Greek Mythology Timeline

Greek mythology is a body of stories originating from ancient Greece, serving to explain the world’s origins and the customs and beliefs of its people.

These myths, which were told and retold through generations, were an essential part of the Ancient Greek’s cultural identity, providing narratives about gods, heroes, and the nature of the universe itself.

Greek gods and goddesses were anthropomorphic – they had human qualities, emotions, and even physical bodies. They were immortal and held power over specific domains.

For example, Zeus was the king of the gods and ruled the sky, Poseidon ruled the sea, and Hades ruled the underworld. They often interacted with humans and even bore children with them, creating heroes or demigods.

Greek mythology consists of epic tales, including the Titanomachy (the battle between the Titans and Olympians), the creation of mankind by Prometheus, the exploits of heroes like Hercules, the Trojan War, and many more.

These myths had a substantial influence not only on Greek culture but also on western civilization, impacting its literature, arts, and even modern scientific names and terms.

Even today, Greek mythology continues to inspire and fascinate people worldwide, with its themes and characters prevalent in popular culture.

Statue of Zeus at Olympia
1Creation of the Universe (Chaos)From Chaos came Gaia (Earth), Tartarus (the Underworld), and Eros (Love).
2The Titans’ ReignGaia and Uranus gave birth to the twelve Titans. Cronus overthrew Uranus and became the ruler of the gods.
3The Birth of the OlympiansRhea saved Zeus from being swallowed by Cronus. Zeus grew up in secret and later forced Cronus to regurgitate his siblings.
4The Titanomachy (War of the Titans)Zeus and his siblings waged war against the Titans. After ten years, the Olympians won and the Titans were banished to Tartarus.
5The Reign of the OlympiansThe Olympian gods took control, with Zeus as the king. The world was divided among Zeus (sky), Poseidon (sea), and Hades (underworld).
6Prometheus and the Creation of ManPrometheus, a Titan, created humanity out of clay and gave them fire stolen from the gods.
7Pandora’s BoxZeus created Pandora, the first woman, who inadvertently released the world’s misfortunes from a box.
8Age of Heroes and DemigodsThis era saw the lives of heroes like Hercules, Theseus, Perseus, and Jason.
9Trojan WarThe most famous of Greek myths, the Trojan War was fought over Helen. This event is documented in Homer’s “Iliad.”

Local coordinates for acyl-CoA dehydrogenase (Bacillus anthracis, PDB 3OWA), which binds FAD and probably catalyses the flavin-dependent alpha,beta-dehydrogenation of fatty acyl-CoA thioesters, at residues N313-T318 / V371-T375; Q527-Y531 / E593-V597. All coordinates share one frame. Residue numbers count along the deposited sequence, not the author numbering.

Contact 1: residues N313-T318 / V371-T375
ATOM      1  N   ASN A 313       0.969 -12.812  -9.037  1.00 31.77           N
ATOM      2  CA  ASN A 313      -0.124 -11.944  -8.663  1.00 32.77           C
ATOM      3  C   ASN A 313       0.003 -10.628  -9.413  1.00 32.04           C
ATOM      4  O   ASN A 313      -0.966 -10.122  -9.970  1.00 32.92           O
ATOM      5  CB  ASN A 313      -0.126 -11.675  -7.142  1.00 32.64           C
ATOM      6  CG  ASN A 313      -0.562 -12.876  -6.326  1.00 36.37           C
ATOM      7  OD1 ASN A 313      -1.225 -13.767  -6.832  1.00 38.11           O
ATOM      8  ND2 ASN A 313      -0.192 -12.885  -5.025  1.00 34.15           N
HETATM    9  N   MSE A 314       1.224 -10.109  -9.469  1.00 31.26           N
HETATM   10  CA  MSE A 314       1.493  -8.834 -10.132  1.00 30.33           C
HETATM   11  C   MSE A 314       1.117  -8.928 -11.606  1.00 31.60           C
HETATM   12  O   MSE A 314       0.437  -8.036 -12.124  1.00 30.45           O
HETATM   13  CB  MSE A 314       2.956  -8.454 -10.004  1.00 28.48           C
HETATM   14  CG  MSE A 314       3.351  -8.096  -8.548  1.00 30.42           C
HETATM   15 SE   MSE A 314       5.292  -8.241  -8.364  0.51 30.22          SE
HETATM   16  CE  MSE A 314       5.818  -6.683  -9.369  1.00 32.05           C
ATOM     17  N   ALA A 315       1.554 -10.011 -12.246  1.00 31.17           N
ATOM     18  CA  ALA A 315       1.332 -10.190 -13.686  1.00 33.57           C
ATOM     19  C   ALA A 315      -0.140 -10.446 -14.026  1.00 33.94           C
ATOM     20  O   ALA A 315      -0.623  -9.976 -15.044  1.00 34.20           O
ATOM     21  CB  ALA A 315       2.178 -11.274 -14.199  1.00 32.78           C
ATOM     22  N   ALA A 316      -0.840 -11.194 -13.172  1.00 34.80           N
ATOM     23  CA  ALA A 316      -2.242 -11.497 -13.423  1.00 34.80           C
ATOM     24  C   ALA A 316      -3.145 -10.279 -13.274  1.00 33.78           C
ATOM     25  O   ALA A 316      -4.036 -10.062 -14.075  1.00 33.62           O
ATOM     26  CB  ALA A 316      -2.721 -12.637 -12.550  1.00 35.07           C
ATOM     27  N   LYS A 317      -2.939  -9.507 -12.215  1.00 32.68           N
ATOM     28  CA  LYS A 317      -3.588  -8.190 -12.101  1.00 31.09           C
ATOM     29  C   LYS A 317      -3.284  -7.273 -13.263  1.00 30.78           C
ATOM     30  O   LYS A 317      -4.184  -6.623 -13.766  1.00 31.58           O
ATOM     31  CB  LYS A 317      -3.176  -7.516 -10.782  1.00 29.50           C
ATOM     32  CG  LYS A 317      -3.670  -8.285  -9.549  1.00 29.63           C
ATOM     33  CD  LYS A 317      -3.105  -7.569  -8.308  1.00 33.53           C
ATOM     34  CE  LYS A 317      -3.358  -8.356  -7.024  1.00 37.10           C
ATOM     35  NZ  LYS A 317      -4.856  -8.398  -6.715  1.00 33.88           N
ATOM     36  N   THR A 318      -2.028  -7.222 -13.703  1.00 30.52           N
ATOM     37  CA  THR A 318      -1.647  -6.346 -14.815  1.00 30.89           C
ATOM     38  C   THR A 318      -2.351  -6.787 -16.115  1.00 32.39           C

10Odysseus’s JourneyThe “Odyssey” describes the 10-year journey of Odysseus returning home from the Trojan War.

Timeline of Greek Mythology

The Creation of the Universe

In the beginning, according to Hesiod’s “Theogony,” there was only Chaos. This isn’t chaos in the way we think of it today as disorder or confusion, but more a void or nothingness that existed before the cosmos.

From Chaos emerged the first divine entities:

  • Gaia (Earth), Tartarus (the deep abyss used as a dungeon of torment for the wicked and a prison for the Titans)
  • Eros (representing love or desire, and often seen as one of the fundamental causes of creation).
  • Erebus (representing darkness), who with his sister Nyx (Night), mothered Aether (Light) and Hemera (Day).

These primordial deities represent the fundamental elements of the universe.

The Titans’ Reign

Gaia and Uranus (Sky) were the parents of the twelve Titans: Oceanus, Coeus, Crius, Hyperion, Iapetus, Theia, Rhea, Themis, Mnemosyne, Phoebe, Tethys, and the youngest, Cronus.

Uranus also fathered the three one-eyed Cyclopes and the three hundred-handed Hecatoncheires with Gaia. Fearful of their power, Uranus pushed his monstrous children back into Gaia’s womb, causing her great pain.


Angered by this, Gaia crafted a sickle made of adamant and gave it to her son Cronus, who castrated his father Uranus.

From the blood that spilled onto the Earth, other beings sprang forth, including the Giants, the Furies, and the Meliae (ash-tree nymphs). With the overthrow of Uranus, Cronus became the ruler of the gods with his sister Rhea as his wife.

The Birth of the Olympians

Cronus and Rhea had six children: Hestia, Demeter, Hera, Hades, Poseidon, and Zeus. However, Cronus, fearing a prophecy that predicted he would be overthrown by one of his children, swallowed each of them as they were born.

Rhea, wanting to save her youngest child, Zeus, gave Cronus a stone wrapped in swaddling clothes to swallow instead. Zeus was then hidden and raised in secret.

When he grew up, with the help of Metis (Wisdom and Cunning), Zeus tricked Cronus into drinking a potion that caused him to regurgitate his swallowed children. Now freed, these gods, later known as the Olympians, joined Zeus in his battle against the Titans.